The Carrubbers Close Mission was founded in 1858 but members had no hall of their own, so they met in a meeting house that once was used by a group of Atheists. In 1883 the American Evangelist Dwight Lyman Moody and the Gospel singer Ira David Sankey visited the town and through fund-raising sermons managed to gather enough money for the Carrubbers members to build their own centre.

The mission helps other churches with their fund-raising, Bible classes, giving alms to the poor, visiting the sick and counselling addicts. The board of directors that manage the Centre are members of various churches in the city.

The Centre was renovated in the nineteen nineties and enlarged to make a bigger main meeting area. It hosts several different activities that are well attended: prayer meetings, a play-group for little children, a Youth Club for the 11 to 18 year olds that engages the kids in games, crafts and Bible stories. They organise outings to the local skating rink, football stadium and the Pizza Hut.

On Saturday nights the Centre holds fund-raising rallies and on Sunday mornings they offer a free breakfast to the homeless. The Centre has an excellent café open to everyone, which serves snacks, pastries, soft drinks, tea and the “best coffee in Edinburgh”.
Geoffrey Taylor Kiltmaker

12) Geoffrey Taylor Kiltmaker

What to buy here: Kilt | Tartan Scarf.

- People adore the comfort and practicality of kilts as well as the style, heritage, and courtesy that comes with wearing them. This knee-length item with pleats at the rear has originated in the Scottish Highlands during the 16th century, it being often labeled as “the national dress of Scotland”.

The originality of design, construction, and convention of the Scottish kilt make it different from other garments fitting the overall description.

This traditional dress for men and boys is highly appreciated throughout the world, it being considered a sacred symbol of patriotism and honor for a true Scotsman. Prices vary based on size and texture between $40 and $450, or more.

- Whether you wear it for style or warmth, the tartan scarf will definitely add splash to any outfit you decide to put on. It shows off the Scottish pride and constitutes a great accessory for both, men and women. These stunning scarves come in a variety of options, including wool, silk and cashmere and are often used as a sash for children. They feel soft and fuzzy, serving as a great highlight to your overall look. Their length allows you to wrap them in a variety of ways. An ideal gift for someone special or yourself! Prices vary based on length and texture between $10 and $200, or more.

Opening hours: Monday – Saturday: 09:30 – 18:00, Sunday: 10:30 – 17:30
John Knox House

13) John Knox House

House museums are always interesting to visit, not only because you get a fascinating insight into the lives of the building’s former owners, but also because you can see what fashions were like in the owner’s day. John Knox House is no exception.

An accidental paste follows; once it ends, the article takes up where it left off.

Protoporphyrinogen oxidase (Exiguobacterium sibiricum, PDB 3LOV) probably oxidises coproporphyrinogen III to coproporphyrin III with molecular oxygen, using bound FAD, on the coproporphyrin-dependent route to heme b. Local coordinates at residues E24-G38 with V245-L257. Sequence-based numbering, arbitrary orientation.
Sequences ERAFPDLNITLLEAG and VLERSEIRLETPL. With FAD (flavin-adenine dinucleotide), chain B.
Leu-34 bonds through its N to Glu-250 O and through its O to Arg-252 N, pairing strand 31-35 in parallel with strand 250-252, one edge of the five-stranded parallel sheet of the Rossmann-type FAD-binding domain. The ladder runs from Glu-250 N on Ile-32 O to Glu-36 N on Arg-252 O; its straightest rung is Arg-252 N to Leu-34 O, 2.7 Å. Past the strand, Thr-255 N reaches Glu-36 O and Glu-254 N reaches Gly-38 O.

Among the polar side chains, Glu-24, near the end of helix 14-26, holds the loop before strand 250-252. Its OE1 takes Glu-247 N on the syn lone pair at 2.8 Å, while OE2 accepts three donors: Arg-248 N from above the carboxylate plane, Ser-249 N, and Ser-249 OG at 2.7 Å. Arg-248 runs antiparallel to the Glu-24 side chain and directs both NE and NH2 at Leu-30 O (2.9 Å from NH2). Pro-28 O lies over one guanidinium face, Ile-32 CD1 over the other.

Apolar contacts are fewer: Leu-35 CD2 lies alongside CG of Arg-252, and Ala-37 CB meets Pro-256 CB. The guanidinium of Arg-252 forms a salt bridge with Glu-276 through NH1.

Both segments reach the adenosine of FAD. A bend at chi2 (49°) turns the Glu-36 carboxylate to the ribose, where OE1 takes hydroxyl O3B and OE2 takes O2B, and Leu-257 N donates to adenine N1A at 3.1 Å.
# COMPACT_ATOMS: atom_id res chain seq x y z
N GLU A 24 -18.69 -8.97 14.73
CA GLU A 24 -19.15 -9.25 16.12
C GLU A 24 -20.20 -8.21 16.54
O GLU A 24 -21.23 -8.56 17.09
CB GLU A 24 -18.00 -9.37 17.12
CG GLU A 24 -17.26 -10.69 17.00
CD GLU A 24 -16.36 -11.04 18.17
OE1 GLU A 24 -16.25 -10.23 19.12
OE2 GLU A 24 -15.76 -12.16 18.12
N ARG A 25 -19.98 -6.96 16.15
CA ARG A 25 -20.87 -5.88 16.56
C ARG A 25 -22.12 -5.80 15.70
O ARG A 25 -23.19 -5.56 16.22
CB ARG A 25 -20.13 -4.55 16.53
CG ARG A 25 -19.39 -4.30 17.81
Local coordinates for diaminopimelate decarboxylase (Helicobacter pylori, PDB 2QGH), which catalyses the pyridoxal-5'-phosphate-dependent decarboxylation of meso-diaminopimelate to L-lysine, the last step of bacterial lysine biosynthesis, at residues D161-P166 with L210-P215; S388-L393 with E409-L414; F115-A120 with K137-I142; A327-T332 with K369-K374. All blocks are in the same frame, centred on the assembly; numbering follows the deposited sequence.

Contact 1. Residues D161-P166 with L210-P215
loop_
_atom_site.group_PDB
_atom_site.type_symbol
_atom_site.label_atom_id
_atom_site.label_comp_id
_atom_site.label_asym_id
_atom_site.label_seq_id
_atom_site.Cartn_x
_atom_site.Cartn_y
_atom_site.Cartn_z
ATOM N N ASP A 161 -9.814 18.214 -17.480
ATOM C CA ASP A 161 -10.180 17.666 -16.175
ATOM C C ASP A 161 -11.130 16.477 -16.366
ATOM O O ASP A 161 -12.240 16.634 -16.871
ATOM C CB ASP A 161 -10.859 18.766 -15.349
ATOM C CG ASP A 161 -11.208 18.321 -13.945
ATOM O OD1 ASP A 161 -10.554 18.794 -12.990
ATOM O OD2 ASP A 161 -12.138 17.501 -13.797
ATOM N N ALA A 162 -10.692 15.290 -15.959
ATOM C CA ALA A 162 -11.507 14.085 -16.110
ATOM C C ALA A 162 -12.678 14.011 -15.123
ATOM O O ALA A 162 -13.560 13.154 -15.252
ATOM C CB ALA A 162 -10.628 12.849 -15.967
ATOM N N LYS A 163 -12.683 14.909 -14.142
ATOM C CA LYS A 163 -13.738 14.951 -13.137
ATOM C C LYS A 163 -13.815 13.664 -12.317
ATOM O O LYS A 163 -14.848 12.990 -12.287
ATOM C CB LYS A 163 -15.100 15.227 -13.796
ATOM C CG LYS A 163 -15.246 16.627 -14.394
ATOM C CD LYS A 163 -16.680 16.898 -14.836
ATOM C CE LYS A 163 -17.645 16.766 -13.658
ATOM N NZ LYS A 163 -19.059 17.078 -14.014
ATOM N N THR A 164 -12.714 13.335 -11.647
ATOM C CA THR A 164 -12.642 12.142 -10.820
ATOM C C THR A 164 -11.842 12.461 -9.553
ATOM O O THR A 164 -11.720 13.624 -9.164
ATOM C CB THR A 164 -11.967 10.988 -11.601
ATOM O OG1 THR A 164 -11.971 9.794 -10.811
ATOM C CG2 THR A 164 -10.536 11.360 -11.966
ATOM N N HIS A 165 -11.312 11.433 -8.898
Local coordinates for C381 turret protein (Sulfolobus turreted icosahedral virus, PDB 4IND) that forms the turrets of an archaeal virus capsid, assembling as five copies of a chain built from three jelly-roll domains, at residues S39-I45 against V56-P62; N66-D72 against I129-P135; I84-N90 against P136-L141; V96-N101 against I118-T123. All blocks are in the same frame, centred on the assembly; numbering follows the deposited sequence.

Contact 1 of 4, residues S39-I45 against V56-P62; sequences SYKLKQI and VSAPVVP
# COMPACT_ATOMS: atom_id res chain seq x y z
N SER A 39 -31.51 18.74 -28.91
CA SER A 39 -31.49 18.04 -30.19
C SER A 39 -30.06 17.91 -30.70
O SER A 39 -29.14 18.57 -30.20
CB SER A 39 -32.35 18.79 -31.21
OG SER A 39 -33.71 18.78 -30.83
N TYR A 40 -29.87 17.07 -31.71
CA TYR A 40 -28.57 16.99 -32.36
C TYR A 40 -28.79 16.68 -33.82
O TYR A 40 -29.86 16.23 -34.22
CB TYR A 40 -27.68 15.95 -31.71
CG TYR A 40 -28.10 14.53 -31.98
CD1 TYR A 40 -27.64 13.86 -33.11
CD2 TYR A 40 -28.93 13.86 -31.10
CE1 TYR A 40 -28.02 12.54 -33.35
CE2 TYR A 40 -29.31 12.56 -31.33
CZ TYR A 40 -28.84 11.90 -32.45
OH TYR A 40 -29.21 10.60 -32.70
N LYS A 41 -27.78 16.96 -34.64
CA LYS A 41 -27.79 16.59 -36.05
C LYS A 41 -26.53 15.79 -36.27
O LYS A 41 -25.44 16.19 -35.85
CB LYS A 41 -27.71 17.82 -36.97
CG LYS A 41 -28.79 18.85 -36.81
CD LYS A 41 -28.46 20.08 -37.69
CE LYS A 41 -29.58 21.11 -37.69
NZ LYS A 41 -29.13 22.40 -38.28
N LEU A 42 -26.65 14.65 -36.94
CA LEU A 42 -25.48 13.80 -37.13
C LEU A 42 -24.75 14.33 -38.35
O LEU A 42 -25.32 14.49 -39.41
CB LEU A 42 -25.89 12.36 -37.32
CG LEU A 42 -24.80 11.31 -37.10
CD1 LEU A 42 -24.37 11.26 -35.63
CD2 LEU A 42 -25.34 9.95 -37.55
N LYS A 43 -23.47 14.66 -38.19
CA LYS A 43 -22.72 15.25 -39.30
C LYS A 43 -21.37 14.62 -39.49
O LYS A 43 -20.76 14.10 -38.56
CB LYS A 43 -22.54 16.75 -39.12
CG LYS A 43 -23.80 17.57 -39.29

The house was built in around 1490 and is the oldest house on the Royal Mile. It has wonderful hand-painted ceilings, oak beams and wooden galleries. Today it is owned and managed by the Church of Scotland, but once it belonged to James Mossman, who was a royal goldsmith. He fashioned the crown for Mary, Queen of Scots and later, the crown for her son, King James VI of Scotland.

Whether John Knox, the 16th century Protestant Reformer, actually ever lived there is debatable, but the house, which had become badly dilapidated, was saved from demolition in the 18th century by the Society of Antiquaries of Scotland, who put about the rumour that this had been Knox’s home before he died.

The house museum is a great place to visit for anyone who is interested in religious history as there are many manuscripts and artefacts from the Reformation, including papers placed in a time capsule by Knox.

The museum is part of the Scottish Story-Telling Centre and the history of Knox, Mossman and life Edinburgh before and after the Reformation are related by guides in dress costume. There is a special room for children, full of puzzles and where they can dress up as John Knox.

Hours: Monday-Saturday: 10:00 am – 6:00 pm; Sundays: 10 am – 6 pm (July & August only).
The Royal Mile Gallery

14) The Royal Mile Gallery

Dealing in antique maps, books, and old and new prints, the Royal Mile Gallery is located in Edinburgh's historic Old Town, on Canongate. Offering a variety of old prints for sale, including representations of the Edinburgh's streets, churches, universities, hospitals and other buildings in times past, as well as modern pictorials, you can also find an array of dog breed lithographs here. An extensive selection of its inventory can be viewed online on its official website. Victorian prints of old paintings can be found here as well.